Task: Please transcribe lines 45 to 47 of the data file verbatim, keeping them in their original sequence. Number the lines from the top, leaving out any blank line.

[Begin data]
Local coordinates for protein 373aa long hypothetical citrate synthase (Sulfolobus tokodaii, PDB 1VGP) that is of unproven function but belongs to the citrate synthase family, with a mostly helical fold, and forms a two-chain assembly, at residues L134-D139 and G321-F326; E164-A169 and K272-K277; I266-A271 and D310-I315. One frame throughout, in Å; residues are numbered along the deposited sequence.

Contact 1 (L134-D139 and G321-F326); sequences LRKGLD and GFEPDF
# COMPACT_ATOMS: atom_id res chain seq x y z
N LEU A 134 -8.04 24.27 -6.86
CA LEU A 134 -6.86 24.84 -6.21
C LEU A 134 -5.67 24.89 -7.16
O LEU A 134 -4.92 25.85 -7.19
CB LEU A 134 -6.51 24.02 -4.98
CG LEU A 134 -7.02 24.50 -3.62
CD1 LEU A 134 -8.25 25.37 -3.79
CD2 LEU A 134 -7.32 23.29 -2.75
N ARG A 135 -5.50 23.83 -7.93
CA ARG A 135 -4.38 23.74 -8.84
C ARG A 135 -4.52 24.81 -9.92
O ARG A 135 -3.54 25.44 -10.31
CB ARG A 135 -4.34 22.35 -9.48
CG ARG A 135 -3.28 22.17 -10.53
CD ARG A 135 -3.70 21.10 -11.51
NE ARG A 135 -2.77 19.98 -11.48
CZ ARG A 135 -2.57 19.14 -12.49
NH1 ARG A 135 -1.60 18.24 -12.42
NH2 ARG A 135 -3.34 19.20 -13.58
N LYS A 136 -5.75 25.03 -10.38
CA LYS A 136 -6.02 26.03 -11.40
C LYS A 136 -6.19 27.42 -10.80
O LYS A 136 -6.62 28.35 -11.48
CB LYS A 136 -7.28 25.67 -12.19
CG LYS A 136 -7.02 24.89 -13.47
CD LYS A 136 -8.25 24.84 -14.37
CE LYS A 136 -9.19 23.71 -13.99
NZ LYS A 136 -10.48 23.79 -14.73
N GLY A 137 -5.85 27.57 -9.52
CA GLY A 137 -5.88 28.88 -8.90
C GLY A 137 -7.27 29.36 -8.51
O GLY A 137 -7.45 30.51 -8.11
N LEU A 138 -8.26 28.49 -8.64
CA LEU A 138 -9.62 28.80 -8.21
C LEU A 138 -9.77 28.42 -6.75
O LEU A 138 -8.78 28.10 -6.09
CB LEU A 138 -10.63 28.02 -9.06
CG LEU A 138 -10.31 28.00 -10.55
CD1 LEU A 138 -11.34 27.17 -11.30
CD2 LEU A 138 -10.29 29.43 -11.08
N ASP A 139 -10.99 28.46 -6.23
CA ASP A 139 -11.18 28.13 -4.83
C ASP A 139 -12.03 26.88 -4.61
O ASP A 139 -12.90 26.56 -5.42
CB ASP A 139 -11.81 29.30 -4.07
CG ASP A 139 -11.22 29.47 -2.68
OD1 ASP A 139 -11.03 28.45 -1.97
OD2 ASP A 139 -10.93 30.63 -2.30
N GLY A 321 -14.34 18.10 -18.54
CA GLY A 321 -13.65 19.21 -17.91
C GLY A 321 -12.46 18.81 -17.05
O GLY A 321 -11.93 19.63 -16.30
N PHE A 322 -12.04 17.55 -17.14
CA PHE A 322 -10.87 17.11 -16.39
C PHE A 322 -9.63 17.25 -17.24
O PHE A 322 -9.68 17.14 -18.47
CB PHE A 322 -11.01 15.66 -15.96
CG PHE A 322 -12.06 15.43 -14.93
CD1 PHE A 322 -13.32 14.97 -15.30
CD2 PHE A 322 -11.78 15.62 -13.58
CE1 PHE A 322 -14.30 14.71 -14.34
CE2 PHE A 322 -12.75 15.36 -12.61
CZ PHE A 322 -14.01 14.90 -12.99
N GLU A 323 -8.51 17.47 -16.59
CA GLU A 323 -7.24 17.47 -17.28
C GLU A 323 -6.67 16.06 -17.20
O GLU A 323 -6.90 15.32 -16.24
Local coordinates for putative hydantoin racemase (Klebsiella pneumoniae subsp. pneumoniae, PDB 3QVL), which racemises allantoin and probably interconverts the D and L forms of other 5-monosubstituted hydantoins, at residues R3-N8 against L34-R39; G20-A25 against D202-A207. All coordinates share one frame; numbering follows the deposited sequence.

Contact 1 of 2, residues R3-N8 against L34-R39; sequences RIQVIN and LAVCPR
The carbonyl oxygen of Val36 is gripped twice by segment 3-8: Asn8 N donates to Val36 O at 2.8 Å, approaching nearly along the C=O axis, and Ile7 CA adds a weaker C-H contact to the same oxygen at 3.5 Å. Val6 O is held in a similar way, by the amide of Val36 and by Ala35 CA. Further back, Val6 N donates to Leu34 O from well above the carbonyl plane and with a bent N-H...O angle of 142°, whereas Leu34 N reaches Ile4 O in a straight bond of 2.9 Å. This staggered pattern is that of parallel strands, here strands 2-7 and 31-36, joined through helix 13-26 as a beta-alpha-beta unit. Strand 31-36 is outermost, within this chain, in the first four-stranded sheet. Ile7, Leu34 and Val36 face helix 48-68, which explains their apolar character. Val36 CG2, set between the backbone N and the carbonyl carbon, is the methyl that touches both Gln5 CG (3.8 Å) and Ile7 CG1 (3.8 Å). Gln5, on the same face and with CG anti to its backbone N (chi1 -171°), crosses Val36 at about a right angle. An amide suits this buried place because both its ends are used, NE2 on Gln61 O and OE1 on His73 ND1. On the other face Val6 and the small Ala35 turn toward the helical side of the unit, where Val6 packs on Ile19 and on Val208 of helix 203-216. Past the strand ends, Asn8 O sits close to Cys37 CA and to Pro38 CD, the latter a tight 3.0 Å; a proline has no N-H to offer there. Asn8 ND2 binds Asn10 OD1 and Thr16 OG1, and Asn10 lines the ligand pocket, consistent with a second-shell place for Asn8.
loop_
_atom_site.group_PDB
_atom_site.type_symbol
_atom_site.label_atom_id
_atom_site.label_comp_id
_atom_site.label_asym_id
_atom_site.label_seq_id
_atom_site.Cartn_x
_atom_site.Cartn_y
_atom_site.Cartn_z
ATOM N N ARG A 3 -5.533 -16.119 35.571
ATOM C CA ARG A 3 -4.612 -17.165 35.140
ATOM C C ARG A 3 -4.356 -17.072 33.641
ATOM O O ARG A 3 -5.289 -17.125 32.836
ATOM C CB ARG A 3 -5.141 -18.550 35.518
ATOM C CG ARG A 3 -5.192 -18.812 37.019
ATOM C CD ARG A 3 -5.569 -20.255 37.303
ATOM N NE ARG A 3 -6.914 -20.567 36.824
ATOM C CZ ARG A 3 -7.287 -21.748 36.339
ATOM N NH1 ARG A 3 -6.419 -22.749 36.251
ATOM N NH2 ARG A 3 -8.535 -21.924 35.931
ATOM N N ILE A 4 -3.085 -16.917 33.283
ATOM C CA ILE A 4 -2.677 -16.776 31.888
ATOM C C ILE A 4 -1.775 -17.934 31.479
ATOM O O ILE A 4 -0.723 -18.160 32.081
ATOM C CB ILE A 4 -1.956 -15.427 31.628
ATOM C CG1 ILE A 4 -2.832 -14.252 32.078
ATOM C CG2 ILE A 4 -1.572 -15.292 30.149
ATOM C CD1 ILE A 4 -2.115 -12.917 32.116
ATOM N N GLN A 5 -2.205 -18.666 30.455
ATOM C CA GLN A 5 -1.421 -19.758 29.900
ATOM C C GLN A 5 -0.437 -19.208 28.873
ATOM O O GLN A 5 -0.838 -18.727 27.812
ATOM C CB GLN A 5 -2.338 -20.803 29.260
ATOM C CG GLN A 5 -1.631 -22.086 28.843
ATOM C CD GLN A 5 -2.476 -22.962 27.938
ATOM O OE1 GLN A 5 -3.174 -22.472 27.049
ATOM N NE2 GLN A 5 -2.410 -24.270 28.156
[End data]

CA ASP A 139 -11.18 28.13 -4.83
C ASP A 139 -12.03 26.88 -4.61
O ASP A 139 -12.90 26.56 -5.42